It may be of interest for you to see what your ‘followers’ are up to, not that i imagine you have much free time either, but it might be nice if people could take your advice then ‘post’ the ‘before’ and ‘after’ etc and it seems to be that all, or most, ‘artists’ love to see others progress.
    Thankyou again for your generosity and i look forward to every update from you.
    Kindest Regards and Thankyou again for the ‘insights’ and knowledge you share.

    • wildlifeart says:

      Thank you so much for your post Fay.

      You might have a long wait for your prints if you are waiting to do a painting you can’t improve upon – I’ve NEVER done one myself yet! Ha…..

      It’s great to have insight into people following my step by steps, I always love to see what everyone is creating.

      Jason

  10. alina says:

    Hello Jason, I recently discovered you and you are awesome!. I have always dreamed of being an artist, 2 yrs ago at the age of 50, I finally started painting by taking saturday classes (informal ones) at a community college. Although this is not real art school, there is some direction and I am in heaven! as I tell my husband and my teenage son, this is my time, I am leaving my dream. Maybe someday I can do a good painting. My first love is animals, mostly wildcats birds and the sea. You don’t know how much I appreciate your tutorials. I just got myself in a compromising position by trying to paint a leopard from a photo I took. I currently use water soluble oils. I think that with a lot of faith, very hard work and using your tutorial on fur painting techniques, I might pull it off! (maybe…) thank you so much for sharing with all of us who are so hungry for learning and cannot afford to go to art school. You are a blessing!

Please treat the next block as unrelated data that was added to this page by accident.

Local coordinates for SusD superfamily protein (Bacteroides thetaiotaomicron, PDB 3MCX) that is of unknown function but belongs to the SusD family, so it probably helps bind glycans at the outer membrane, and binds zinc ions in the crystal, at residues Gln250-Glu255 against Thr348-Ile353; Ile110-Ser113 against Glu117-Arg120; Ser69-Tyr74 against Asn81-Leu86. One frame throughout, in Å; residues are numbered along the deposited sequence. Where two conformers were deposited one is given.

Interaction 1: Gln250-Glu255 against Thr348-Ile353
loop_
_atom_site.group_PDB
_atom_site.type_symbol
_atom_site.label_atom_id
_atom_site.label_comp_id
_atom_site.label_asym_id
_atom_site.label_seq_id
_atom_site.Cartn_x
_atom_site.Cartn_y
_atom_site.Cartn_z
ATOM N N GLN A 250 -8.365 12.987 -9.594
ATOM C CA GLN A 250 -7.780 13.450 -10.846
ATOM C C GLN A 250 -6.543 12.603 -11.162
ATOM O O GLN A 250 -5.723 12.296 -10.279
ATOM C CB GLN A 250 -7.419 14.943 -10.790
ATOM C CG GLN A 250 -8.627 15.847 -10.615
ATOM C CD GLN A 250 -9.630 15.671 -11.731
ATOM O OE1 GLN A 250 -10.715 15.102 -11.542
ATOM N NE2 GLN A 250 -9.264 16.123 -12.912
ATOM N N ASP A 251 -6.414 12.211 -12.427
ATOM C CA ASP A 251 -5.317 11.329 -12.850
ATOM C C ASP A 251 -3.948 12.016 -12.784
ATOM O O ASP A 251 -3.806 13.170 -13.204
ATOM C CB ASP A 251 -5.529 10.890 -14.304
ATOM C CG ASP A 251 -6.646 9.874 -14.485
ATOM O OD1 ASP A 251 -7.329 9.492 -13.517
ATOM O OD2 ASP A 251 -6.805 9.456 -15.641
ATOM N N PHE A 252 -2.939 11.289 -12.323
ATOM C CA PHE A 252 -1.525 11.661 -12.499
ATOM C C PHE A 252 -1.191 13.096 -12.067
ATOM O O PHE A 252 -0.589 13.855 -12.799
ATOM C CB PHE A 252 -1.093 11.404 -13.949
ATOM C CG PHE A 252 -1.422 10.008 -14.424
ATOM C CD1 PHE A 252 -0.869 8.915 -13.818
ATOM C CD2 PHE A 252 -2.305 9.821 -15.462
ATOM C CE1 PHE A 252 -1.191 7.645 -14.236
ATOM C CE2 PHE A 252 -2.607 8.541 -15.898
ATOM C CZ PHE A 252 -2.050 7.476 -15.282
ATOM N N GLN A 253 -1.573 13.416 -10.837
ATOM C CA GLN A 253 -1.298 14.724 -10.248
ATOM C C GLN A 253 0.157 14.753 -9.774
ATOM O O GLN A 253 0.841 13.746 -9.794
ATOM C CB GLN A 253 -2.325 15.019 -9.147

11. mpapenke says:

    hi jason you are one of the best wildlife artists in the world and i realy luv your work. i alredy purchsed both editions of your ebooks and thanks for those wonderful hard to get lessons.
    what i really ask is i wouldnt mind buying video lesson from you-whatever the price.please i really need those video lessons and i believe all these wanna be artist also need them

  12. Hi Jason,

    Your work is exquisite. I really appreciate you taking the time to post the fur painting tips. When I look at your work, I can imagine you taking hour after hour painting each individual hair on the tiger. The eye of the tiger in the illustration appears to almost have my own reflection, it’s so realistic.

    Thanks

  13. lance says:

    thanks for doing this tutorial, I found it really useful and insightful. I’ll be back for more.

  14. Chris M says:

    Thanks for this, having just started a Tiger face myself and being a beginner It’s just what I was looking for!

  15. Anonymous says:

    beautiful colors you did not list i am attemting to do a tiger now and your close up is very good